In our second Reef Threads Plus podcast we welcome Richard Ross and Kathy Leahy to address the difficult question: Is the hobby cruel to animals? We hope you enjoy the discussion and that it gets you to think and share with your fellow hobbyists. As always, you can download the podcast here, or subscribe to our podcasts at iTunes. Also, follow us on Twitter @reefthreads. We hope you enjoy our new series, find it thought provoking, and will share it with others.—Gary and Christine
A local copy of the podcast is available here:
In our hobby, there tends to be mostly a super market approach to purchasing animals – you go to a store and select the animal you want from an array of holding tanks containing animals waiting for a new home. While such a selection seems great, it also creates an environment that may engender impulse buys rather than considered choices, makes us feel that instant gratification is the norm, as well as making us feel that somehow, for various reasons, any animal is worth a try in any tank. As people who say we love the reefs, and the animals that live on them, perhaps we should spend more time considering, and getting others to consider, which animals are appropriate for which tanks and which reefers. In Skeptical Reefkeeping 7 we took a general look at ethics and how they relate to our hobby. In this installment, we’ll look at some of the “how”s and “why”s we choose animals for our tanks, why we might think all aquarists are on the same page, and some ideas about how we might make more informed choices regarding the creatures that we put in our glass boxes.
A Brief Reminder to Set the Scene
Skepticism is a method, not a position. It can be defined as a method of intellectual caution and suspended judgment. As a Skeptical Reefkeeper, you decide what is best for you, your animals, and your wallet based upon critical thinking, not just because you heard someone else say it. The goal of this series of articles is not to provide you with reef recipes or to tell you which ideas are flat out wrong or which products really do what they say they do or which claims or which expert to believe. The goal is to help you make those kinds of determinations for yourself while developing your saltwater expertise in the face of sometimes overwhelming, conflicting advice.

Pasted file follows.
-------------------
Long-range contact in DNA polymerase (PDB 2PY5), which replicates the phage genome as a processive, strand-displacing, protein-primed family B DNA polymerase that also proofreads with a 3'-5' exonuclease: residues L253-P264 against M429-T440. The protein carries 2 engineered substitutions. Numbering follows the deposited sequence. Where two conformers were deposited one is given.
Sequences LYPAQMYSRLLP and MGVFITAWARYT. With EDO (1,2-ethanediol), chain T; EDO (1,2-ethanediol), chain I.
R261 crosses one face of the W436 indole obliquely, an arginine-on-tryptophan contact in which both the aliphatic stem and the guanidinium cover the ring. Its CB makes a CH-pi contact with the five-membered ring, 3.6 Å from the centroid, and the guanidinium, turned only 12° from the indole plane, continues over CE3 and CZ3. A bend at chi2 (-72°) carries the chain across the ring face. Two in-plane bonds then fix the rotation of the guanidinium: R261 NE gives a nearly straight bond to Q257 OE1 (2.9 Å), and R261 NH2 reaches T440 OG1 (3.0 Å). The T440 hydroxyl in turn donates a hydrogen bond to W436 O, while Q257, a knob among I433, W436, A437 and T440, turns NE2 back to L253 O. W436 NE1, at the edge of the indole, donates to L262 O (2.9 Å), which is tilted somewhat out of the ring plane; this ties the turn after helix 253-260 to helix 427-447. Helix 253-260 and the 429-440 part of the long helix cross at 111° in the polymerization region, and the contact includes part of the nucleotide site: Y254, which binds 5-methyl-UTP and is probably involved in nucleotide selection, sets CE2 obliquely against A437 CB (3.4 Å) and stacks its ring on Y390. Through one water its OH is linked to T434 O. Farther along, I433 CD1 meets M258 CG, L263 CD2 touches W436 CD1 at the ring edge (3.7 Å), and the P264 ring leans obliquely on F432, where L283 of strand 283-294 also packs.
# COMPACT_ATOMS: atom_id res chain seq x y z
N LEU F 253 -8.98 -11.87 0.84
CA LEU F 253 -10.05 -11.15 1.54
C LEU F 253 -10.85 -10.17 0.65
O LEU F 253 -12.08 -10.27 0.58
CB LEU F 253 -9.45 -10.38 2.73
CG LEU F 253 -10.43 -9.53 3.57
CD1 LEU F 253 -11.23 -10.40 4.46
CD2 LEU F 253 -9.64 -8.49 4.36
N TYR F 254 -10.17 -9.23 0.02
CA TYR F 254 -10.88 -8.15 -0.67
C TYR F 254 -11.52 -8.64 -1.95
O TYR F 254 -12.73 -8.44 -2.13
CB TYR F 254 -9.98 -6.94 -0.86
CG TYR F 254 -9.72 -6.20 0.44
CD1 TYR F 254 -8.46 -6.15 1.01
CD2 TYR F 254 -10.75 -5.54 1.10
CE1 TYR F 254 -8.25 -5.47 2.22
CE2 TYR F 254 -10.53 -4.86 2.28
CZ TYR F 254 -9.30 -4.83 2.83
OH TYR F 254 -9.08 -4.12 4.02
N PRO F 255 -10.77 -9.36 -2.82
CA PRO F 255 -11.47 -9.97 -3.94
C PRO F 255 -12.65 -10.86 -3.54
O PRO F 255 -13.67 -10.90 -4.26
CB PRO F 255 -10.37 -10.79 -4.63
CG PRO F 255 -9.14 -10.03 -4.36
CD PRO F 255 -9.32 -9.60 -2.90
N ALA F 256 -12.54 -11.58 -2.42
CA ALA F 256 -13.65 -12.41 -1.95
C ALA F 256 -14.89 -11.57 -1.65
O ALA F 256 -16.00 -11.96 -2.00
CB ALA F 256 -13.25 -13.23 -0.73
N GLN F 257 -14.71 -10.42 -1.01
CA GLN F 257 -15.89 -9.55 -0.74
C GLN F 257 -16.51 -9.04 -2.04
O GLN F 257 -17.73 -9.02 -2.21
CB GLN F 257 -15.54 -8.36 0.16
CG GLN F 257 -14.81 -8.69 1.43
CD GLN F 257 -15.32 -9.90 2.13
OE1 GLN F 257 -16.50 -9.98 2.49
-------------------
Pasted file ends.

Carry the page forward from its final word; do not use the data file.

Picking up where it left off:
Who Should Get What, When?
Everyone seems to agree that a brand new hobbyist shouldn’t purchase deep water fish, cephalopods, or non photosynthetic corals for their first tank, or that someone with a 50 gallon tank shouldn’t get a Blacktip reef shark, Giant Pacific Octopus or a Goliath Grouper. Besides obvious examples like those above (1), there is a huge grey area around what animals keepers should purchase and in which conditions it is appropriate to keep them in. Is it ok to keep a small tang in a small tank with the intention to transfer it to a larger tank when it gets bigger? How many fish is too many fish for a certain sized tank? No one has ever seen this fish before I better buy it before anyone else does! This situation is further complicated by the idea that there is a steep learning curve to keeping animals in glass boxes during that learning curve mistakes are made, and animals are lost. As a keeper’s experience goes up, they often start trying to keep more and more ”difficult” animals, and still there is a learning curve, and animals are lost – even to the best aquarist on the planet with the most resources. How do we cope with that idea?
By Richard Ross
Ethical discussion about almost every area of reefkeeping has been a part of the hobby for as long as the hobby has existed – What size tank do I need to meet my animals’ needs? Are some animals better left in the ocean? Do I really need a separate tank to treat a sick fish? Can we justify the resources we use for our aquariums?The discussion of ethics in our hobby is both comprehensive and esoteric, having the potential to evoke extreme emotion as people argue for what they feel is some sort of moral high ground. Lately, some parts of the ethical discussion have heated up due to anti-aquarium groups working to curtail or even shut down wild collection for the hobby. As always, some of the anti-hobby positions are valid, andshould make us examine and change our husbandry practices, while others are based on emotional, poorly constructed arguments. But, ethics are not as simple as people who want you to support their position often make them out to be. We need to be prepared to counter such ethical misstatements, both in others and ourselves. This starts with understanding and refining our own ethical stances s, since the better we will be able to understand and communicate our positions to others, the better the hobby can move forward.